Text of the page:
Community and Moderation
CWs for discussion of Nazis and Facists this section
It's no secret that the fediverse is not only home to leftists seeking refuge but also techbro reply-guys and straight-up facists that have even gotten too embarrassing for even Twitter. Of these, Gab is probably the most prominent. What Gab is, what they have done, and their effect on the Fediverse as a whole is something well-covered in the blog post "On Mastodon and Nazis" by maloki.
From my own experience helping to moderate a few Discord servers, some with thousands of users, I can say that while it's certainly not an easy task, it is possible to build and protect communities free from fash, even if you technically share a common platform. So long as certain safety measures are in place, you can rest somewhat assured that your experience on Mastodon will remain Nazi-free.
The single most important safety measure is to join an instance with a clearly defined Code of Conduct. Most instances I've encountered will pretty outright state what is and isn't acceptable on their corner of the fediverse, and from there the various safety features already baked into the platform like content warnings, and cross-server reporting features should make it pretty clear the ways that Mastodon differs from Twitter on the issue of user safety.
Note: I also want to point out here the role of community moderators on Mastodon. Unlike Twitter and Facebook, moderators for Mastodon communities are often unpaid volunteers chosen from the community itself. The instance run by one of the lead developers of Mastodon, mastodon.social, one of the largest in the fediverse, does compensate their moderators but that's obviously not an option for all. The role these admins and moderators play in keeping their communities safe is significant and is frankly incredible!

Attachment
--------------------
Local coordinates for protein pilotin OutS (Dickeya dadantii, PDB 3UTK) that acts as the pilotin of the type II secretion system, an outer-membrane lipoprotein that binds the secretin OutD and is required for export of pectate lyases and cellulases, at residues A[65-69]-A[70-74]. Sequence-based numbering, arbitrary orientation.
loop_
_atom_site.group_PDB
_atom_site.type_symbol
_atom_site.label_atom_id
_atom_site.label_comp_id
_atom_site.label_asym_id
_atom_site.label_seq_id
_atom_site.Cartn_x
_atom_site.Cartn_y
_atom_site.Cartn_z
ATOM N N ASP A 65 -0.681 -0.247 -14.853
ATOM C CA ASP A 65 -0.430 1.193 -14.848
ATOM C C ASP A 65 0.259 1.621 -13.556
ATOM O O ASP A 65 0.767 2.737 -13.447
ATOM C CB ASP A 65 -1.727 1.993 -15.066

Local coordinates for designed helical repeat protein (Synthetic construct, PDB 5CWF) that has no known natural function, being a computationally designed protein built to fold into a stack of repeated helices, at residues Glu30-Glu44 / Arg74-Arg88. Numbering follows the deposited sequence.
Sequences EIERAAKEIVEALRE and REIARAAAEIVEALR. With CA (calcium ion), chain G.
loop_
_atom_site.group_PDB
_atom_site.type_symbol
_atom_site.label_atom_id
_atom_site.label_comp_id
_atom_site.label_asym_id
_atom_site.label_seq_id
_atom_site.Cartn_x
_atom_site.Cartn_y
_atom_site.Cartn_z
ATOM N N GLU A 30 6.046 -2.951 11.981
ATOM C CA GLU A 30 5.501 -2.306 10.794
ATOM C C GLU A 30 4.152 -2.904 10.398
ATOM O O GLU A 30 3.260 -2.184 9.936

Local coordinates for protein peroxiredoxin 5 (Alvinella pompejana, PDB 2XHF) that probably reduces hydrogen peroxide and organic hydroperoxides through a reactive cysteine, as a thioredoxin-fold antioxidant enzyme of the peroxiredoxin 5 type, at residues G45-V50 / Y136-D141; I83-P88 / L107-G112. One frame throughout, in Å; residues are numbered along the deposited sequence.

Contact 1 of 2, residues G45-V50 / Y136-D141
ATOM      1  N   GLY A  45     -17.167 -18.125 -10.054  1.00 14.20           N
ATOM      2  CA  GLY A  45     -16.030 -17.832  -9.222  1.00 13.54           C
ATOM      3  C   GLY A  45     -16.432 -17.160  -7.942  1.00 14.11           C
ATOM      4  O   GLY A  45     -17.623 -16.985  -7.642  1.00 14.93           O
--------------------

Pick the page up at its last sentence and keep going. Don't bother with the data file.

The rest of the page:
It's important to reiterate here that I don't believe Mastodon or the Fediverse in general is a perfect platform, and that stance is corroborated by a lot of the writing done on Mastodon from folks who are active on the platform. However it should also be apparent that the Mastodon community is one that is often eager to address these issues, and in the few years that I've been paying attention to the project they've made some major strides in protecting the safety of their users.
Hopefully this has been able to at least pique your interest in joining the fediverse! If that's the case, I highly recommend checking out some of the links in the resources section - some are introductions to the usage of mastodon, some are talking generally about the benefits of mastodon, some are recommended instances to join or people to follow! If you do decide to join in, these will hopefully serve to make the process much easier!
All the following resources were inspirational to the writing of this post and I really appreciate all their work, please support them if you are able!
joyeusenoelle - "An Increasingly Less-Brief Guide to Mastodon" - What is mastodon, how to use it & why brands aren't welcome.
Dairus Kazemi - Run your own social - On why and how to run a small-scale social network of your own
Shonalika - [Youtube]What Is Mastodon? (And Why You, A Leftist, Should Be On It) - A great intro to mastodon in video form!
(CW: discussion of Nazis) maloki - On Mastodon and Nazis - an article about Gab and their effect on the Fediverse,
Trunk - https://
Bonus: Stop Using Facebook - https://